ESPN’s decision to fire Curt Schilling Wednesday after his anti-transgender comments and his doubling down on those with a challenge to the network’s policies was a somewhat surprising one, based both on the rarity of Bristol firings and on the political attacks ESPN would face from letting him go. Here’s what our Joe Lucia wrote Tuesday about the potential consequences for ESPN from firing Schilling:
First, consider what happens if ESPN fires Schilling. He won’t be described as “ESPN analyst Curt Schilling” anymore when outlets (like this one) cover his exploits. That’s great for them when he does something controversial, which in Schilling’s case, seems to come every few weeks. On the other side of the coin, there’s a strong chance ESPN would be painted as anti-conservative, anti-God, anti-free speech, and anti-Republican – true, factual, realistic, or not, those are accusations that do a lot of damage to the brand, especially in the midst of election season.
This portrayal of ESPN as “anti-conservative, anti-God, anti-free speech, and anti-Republican” is now coming true, and from Schilling himself. Check out the last part of this interview he did on conservative Sirius XM show Breitbart News Daily:
Much of this interview is Schilling tooting his own horn as an analyst (“I don’t think anyone in the world knew the craft as well as I did.”) and talking about how his wealth means he doesn’t need the ESPN job (despite the 2012 bankruptcy of his 38 Studios video game company and the cost to the taxpayers of Rhode Island). It’s what he says to wrap this up that’s really notable, though, starting at 1:56:
“I’ll always love talking about pitching. I think I know it, I thought I was good at it, but at a company where the rules are different based completely and solely on your perspective and your belief, it didn’t work. They didn’t like that.”
The idea that Schilling is a martyr persecuted for his religious beliefs is quite something, as is the idea that ESPN targeted him specifically for his beliefs. If anything, there’s a case to make the other way, considering that Keith Law was suspended after pointing out facts about the evolutionary fossil record in a Twitter argument with Schilling, while Schilling was not suspended for his comments in that argument, was not suspended for his inflammatory opinions on riots in Ferguson, and was not suspended for saying Hilary Clinton “should be buried under a jail” after ESPN’s “no politics” memo (perhaps they bought his defense that it went to his spam folder and that he doesn’t read any of the countless sites that posted it). ESPN has long been inconsistent with suspensions, and has actually taken pride in statements like “We don’t treat everyone the same, but we treat everyone fairly,” so this isn’t necessarily evidence that the network has a right-wing agenda (although those looking to make that point could definitely cite the network’s 2013 decision to give NBA “reporter” Chris Broussard airtime to call homosexuality a sin and “a rebellion against God”), but it’s pretty darn good evidence they’re not exactly a bunch of radical leftists.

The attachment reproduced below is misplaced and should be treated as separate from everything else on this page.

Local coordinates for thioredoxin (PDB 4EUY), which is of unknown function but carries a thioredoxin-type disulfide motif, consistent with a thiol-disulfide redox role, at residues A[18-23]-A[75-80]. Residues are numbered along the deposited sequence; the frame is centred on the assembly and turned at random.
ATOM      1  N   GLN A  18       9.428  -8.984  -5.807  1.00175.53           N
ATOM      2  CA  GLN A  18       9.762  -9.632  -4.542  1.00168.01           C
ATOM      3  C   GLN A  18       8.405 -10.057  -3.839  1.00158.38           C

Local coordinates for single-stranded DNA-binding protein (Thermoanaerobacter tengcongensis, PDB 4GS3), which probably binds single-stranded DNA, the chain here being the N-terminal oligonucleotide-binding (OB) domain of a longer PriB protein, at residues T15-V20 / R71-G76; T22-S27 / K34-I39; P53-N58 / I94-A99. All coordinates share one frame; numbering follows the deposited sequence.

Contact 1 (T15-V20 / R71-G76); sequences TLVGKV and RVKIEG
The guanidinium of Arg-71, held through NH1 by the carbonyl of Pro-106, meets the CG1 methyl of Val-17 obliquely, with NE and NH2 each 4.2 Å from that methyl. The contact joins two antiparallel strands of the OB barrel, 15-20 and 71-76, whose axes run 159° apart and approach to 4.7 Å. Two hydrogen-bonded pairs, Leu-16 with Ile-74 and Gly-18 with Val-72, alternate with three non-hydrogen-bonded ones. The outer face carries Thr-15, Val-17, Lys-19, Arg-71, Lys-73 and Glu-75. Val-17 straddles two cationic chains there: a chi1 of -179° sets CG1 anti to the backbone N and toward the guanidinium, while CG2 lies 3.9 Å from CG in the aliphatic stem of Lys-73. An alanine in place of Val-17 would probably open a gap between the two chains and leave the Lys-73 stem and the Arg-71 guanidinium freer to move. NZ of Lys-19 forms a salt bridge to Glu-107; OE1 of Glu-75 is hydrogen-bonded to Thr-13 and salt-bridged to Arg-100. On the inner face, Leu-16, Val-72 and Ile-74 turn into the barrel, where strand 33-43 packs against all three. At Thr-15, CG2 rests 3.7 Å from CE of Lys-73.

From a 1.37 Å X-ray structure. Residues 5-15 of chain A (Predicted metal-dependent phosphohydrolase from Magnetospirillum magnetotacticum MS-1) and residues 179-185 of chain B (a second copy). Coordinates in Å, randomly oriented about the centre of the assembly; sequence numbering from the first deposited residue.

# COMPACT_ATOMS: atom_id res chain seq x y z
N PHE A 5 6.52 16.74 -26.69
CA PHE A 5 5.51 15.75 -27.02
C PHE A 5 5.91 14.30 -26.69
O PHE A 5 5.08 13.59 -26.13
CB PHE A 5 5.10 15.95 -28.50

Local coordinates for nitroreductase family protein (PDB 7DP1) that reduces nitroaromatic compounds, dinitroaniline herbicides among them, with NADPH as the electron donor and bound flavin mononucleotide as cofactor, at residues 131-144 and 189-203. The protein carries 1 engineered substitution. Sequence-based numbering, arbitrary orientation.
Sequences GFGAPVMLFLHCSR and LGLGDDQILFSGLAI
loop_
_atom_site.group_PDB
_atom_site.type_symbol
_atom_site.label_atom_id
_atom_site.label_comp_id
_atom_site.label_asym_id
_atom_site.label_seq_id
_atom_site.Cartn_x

The truest statement yet of ESPN’s feelings on anyone’s particular beliefs comes from former ombudsman Robert Lipsyte‘s exit interview with Ryan Glasspiegel of the Big Lead: “There is no ideology at ESPN beyond the bottom line.” That’s why they’re so keen on no-politics memos and insisting on “celebrity stuff, not politics,” and also why they put off dealing with Schilling for so long even when he consistently violated those memos. They want to generally avoid politics, and they don’t want the right wing or the left wing mad at them; to paraphrase Michael Jordan, “Republicans buy commercial time too.” If anything, ESPN and parent corporation Disney, like most massive companies, would probably slant somewhat to the right just from the self-interested concern of lower corporate taxes, but it’s likely even more profitable for them to be as absolutely neutral as possible politically and attract viewers and advertisers from across the spectrum.
Curt Schilling was not fired for his faith or for his right-wing beliefs; he was fired in the wake of a specific, public attack on trans people (which happens to include some of his coworkers), and perhaps even more importantly, he was fired for repeatedly challenging ESPN’s rules and hierarchy, and for doing things that hurt their reputation (and thus, their bottom line). Moreover, firing Schilling is not violating ESPN’s political neutrality; keeping him and letting him continually make political rants and repost offensive memes (and be referred to as “ESPN analyst Curt Schilling” each time) would be much more of a violation. It’s not surprising at all that Schilling is going to go around playing the “I was fired for my faith” and “ESPN is unfair to those with my beliefs” cards (when he’s not calling congressmen cowards), but it’s a thoroughly inaccurate statement. ESPN is not a left-wing company out to fire people who have right-wing beliefs; they’re a profit-focused company that determined further employment of Schilling was hazardous to that profit, and that’s the only belief that matters to them.